In 1773, the village was renamed to "Chatham" to honor a member of the British Parliament, William Pitt, the first Earl of Chatham, who was an outspoken advocate of the rights of the colonists in America.
New Jersey was one of the Thirteen Colonies that revolted against British rule in the American Revolutionary War. The New Jersey Constitution of 1776 was passed on July 2, 1776, two days before the Second Continental Congress declared American Independence from Great Britain. It was an act of the New Jersey Provincial Congress, which made itself into the state Legislature. To reassure neutrals, it provided that it would become void if the state of New Jersey reached reconciliation with Great Britain.
The citizens of Chatham were active participants in the Revolutionary War and nearby Morristown became the military center of the revolution. George Washington twice established his winter headquarters in Morristown and revolutionary troops were active regularly in the entire area. The Lenape assisted the colonists, supplying the revolutionary army with warriors and scouts in exchange for food supplies and the promise of a role at the head of a future Native American state. The Treaty of Easton signed by the Lenape and the British in 1766 had required that the Lenape move to Pennsylvania. Wanting to recoup rights lost thereby to the British, the Lenape were the first tribe to enter into a treaty with the emerging government of the United States. In 1781, General Rochambeau built a large bakery operation at Chatham as a subterfuge that could be interpreted as his plan to stay in Chatham for an extended amount of time, in order to distract from the fact that his troops were marching south toward Yorktown.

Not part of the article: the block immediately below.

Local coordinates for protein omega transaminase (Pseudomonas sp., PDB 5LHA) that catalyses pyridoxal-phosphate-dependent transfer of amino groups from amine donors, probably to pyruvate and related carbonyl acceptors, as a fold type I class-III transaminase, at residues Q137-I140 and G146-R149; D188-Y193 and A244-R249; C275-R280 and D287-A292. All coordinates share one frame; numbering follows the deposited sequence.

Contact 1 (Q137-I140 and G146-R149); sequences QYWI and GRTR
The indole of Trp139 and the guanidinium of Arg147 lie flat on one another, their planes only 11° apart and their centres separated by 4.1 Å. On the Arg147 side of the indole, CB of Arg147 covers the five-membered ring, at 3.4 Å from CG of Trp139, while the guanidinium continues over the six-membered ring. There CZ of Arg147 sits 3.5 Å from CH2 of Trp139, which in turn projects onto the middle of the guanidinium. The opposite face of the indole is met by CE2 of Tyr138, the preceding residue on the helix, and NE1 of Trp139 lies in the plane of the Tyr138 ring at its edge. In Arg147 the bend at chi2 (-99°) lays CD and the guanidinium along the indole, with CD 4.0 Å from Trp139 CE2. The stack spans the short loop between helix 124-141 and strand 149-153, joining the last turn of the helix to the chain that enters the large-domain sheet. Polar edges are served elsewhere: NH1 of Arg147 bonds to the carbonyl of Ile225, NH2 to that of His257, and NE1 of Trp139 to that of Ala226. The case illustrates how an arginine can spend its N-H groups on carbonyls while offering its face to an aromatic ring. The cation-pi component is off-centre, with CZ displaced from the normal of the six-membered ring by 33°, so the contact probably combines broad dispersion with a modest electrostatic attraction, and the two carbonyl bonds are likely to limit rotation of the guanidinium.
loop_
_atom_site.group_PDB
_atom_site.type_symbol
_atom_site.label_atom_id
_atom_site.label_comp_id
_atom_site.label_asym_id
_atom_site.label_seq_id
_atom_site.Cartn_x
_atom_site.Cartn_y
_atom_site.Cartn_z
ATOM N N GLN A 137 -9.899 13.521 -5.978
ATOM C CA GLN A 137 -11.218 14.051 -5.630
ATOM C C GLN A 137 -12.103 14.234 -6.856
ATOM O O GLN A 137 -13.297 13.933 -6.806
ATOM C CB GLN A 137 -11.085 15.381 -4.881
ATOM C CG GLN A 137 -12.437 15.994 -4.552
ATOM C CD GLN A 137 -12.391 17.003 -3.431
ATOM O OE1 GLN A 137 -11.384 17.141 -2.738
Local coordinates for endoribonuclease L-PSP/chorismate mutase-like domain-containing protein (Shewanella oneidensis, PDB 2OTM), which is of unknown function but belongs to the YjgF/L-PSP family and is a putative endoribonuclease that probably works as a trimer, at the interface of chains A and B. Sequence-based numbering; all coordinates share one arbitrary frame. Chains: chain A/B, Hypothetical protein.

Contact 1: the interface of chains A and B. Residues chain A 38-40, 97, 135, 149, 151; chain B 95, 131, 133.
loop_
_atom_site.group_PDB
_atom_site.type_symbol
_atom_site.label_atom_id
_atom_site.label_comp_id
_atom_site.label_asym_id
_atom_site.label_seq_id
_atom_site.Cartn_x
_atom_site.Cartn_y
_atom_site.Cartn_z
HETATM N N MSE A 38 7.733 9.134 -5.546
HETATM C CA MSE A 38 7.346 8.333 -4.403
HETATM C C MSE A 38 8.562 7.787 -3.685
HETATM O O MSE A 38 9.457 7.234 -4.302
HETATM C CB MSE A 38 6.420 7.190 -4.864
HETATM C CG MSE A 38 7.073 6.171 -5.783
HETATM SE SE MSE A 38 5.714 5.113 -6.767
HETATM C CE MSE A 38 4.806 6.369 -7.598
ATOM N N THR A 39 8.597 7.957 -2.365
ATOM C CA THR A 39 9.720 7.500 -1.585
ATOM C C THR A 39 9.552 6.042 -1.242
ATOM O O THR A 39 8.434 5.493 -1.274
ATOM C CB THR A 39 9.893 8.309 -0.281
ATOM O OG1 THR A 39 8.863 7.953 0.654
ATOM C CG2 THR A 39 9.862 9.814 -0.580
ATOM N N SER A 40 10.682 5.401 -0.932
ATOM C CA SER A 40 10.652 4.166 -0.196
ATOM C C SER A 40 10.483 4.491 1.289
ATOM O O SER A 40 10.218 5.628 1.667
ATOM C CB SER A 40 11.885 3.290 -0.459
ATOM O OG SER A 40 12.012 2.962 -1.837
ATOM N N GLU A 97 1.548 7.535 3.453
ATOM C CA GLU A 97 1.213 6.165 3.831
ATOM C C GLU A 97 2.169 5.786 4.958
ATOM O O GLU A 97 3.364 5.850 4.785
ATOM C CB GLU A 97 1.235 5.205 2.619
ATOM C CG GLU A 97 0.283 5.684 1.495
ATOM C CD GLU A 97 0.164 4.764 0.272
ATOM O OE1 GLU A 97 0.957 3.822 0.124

The Watchung mountain range was a strategic asset in the war, acting as a natural barrier to the British troops and providing a vantage point for Washington to monitor their troop movements. The Minisink Trail and the village bridge provided a route for essential supplies across the river and through the mountain range. The Hobart Gap was vital as the only pass through the Watchung Mountains.